New blood test tracks cancer development

Scientists at the CRUK Institute at Cambridge University have managed to follow the progress of cancer in people by following traces of tumour DNA circulating in patients’ blood (ctDNA).

Importantly this also allows scientists to identify tumour changes and chemotherapy drug resistance (Nature).

The scientists followed 6 patients with advanced breast, ovarian and lung cancers over two years taking blood samples at regular points, and by looking for changes in the tumour ctDNA before and after each course of treatment, they were able to identify which changes in the tumour’s DNA were linked to drug resistance following each treatment session.

Using this new method they were able to identify several changes linked to drug-resistance in response to chemotherapy drugs such as paclitaxel (taxol) which is used to treat ovarian, breast and lung cancers, tamoxifen which is used to treat oestrogen-positive breast cancers and trastuzumab (Herceptin) which is used to treat HER2 positive breast cancers.

Dr Nitzan Rosenfeld one of the study authors, said: “Tumours are constantly changing and evolving which helps them develop a resistance to many of the drugs we currently give patients to treat their disease”.

“We’ve shown that a very simple blood test can be used to collect enough tumour DNA to suggest to us what parts of the cancer’s genetic code is changing and creating tumour resistance to chemotherapy or biologically-targeted therapies”.

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Beating cancer with chemotherapy and better drugs

The mythology of cancer sees many claims. One of which is that we are beating cancer due to earlier diagnosis and better drugs. Let us consider the available research on chemotherapy – for almost every cancer patient treated with drugs is still, inevitably, given at least one round of good old chemotherapy.

Available research evidence does indeed point to chemotherapy having a positive effect for some cancer patients.

Let’s start here:

(1) The Department of Oncology at North Sydney Cancer Centre in 2004 published a report evaluating chemotherapy over the years and concluded that ‘it only made a minor contribution to survival’. The figures they came up with were 2.3% in Australia and 2.1% in America. In Britain there are 320,000 people diagnosed with cancer a year. About 60 per cent have chemo (although some of these people do not actually have cancer and were misdiagnosed by mammograms etc). Being generous and assuming no misdiagnoses, that would mean that chemotherapy had an effect on about 3,600 people. I cannot tell you from the research whether ‘effect’ means they were cured or whether they reached 5-year survival, or what. Sorry, I didn’t find the research very clear on that point.

(2) Somewhat alarmingly, last year we had the report from the Fred Hutchinson Cancer Center in Seattle that concluded ‘Chemotherapy can cause cancer to return’. Note that they did not say, ‘we know cancer can return after chemo’, which is how Cancer Research responded to this study. They said CAUSE – apparently chemotherapy can cause healthy cells to produce a protein WNT16B and this is taken up by cancer cells – it helps them re-grow and even protects them from the next round of chemotherapy.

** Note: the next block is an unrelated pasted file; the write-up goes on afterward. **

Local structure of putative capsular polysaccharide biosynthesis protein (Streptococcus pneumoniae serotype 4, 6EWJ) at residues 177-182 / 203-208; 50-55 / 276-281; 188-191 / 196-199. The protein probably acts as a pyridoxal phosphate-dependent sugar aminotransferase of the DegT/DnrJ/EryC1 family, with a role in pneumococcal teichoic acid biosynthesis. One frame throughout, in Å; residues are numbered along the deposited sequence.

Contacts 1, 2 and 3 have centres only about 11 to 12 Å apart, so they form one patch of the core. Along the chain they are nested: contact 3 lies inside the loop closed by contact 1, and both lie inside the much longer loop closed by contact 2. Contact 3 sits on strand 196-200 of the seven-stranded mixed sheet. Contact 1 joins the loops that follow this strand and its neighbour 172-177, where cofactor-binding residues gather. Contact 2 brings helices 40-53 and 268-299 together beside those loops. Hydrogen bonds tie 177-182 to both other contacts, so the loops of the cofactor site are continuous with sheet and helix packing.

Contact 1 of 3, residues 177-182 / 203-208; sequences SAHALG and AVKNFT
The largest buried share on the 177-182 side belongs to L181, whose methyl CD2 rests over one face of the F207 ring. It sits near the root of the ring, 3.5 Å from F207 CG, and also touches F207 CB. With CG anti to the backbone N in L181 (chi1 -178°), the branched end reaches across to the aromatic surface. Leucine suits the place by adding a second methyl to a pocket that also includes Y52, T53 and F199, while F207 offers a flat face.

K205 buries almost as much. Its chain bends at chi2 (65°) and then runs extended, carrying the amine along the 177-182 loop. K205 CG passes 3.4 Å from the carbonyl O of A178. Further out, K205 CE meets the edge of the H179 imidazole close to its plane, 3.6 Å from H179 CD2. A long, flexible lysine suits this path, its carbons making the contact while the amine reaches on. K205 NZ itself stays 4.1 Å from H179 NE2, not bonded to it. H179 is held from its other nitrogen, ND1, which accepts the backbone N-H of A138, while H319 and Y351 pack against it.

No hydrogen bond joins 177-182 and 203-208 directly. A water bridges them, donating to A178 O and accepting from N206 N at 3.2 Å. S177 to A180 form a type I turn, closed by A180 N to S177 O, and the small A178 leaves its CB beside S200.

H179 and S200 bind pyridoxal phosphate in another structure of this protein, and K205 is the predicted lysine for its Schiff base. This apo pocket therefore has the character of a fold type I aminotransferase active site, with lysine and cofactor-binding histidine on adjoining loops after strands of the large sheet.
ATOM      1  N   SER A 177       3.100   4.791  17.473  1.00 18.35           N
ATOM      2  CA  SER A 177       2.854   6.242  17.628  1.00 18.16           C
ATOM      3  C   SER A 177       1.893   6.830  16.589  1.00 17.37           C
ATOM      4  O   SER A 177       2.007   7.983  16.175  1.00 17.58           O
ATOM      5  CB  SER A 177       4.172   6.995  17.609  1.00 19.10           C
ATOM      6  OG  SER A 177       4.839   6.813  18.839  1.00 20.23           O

You may feel that all this misses an important point and that drugs have moved on – chemo is past it; old hat: Drugs like Tamoxifen, Aromatase Inhibitors and Herceptin are not really chemotherapy agents, and you’d be right. In 2012 a couple of reports shed some light on the current state of play.

(3) Firstly, one study (lead by Professor Carlos Caldas – reported in Nature) had Cancer Research all excited. A ‘landmark study’ from their Cambridge Institute showed there were 10 different ‘clusters’ of breast cancer types. ‘No longer does one size fit all’ they cried at CRUK. (It would be churlish of me to mention that CANCERactive have been saying that for ten years, but what the heck). In the future CRUK are suggesting they can more accurately develop treatments for each cluster. The problem at the moment is that there are only treatments for two of the clusters, the Tamoxifen/AIs one and the ‘HER-2 targeted therapy using Herceptin’ cluster. So here’s a real improvement: 2 out of 10 is better that 2.3 per cent.

(4) Unfortunately, the excitement was crushed somewhat when three research studies reported on the existence of Cancer Stem Cells at the heart of tumours. A couple of UK cancer centres (Bart’s Hospital and the Blizzard Institute, London) have even isolated these nasty little cells. Apparently, if you don’t kill them off, they can re-grow.

In one of the three studies (from the University of Texas South Western Medical Centre), there were statements such as ‘Cancer Stem cells are in charge of tumours’, and the lead researcher, Dr Louis Parada and the other researchers added, ‘In the past we have tried to get rid of the entire stew of cancer cells. But shrinking a tumour by 50% is irrelevant. No current drugs tackle cancer stem cells – but at least we now know what to go after’.

(5) We are by no means ‘against chemotherapy’ at Junk Science UK, we just think the mythology and the hype needs to be calmed down. Perhaps the final words should therefore go to Duke’s University Medical Centre in Carolina who in their 2012 report concluded that ‘Patients with cancer are largely being mislead into believing that the drug they are being offered is somehow going to cure them’.

Oh dear.

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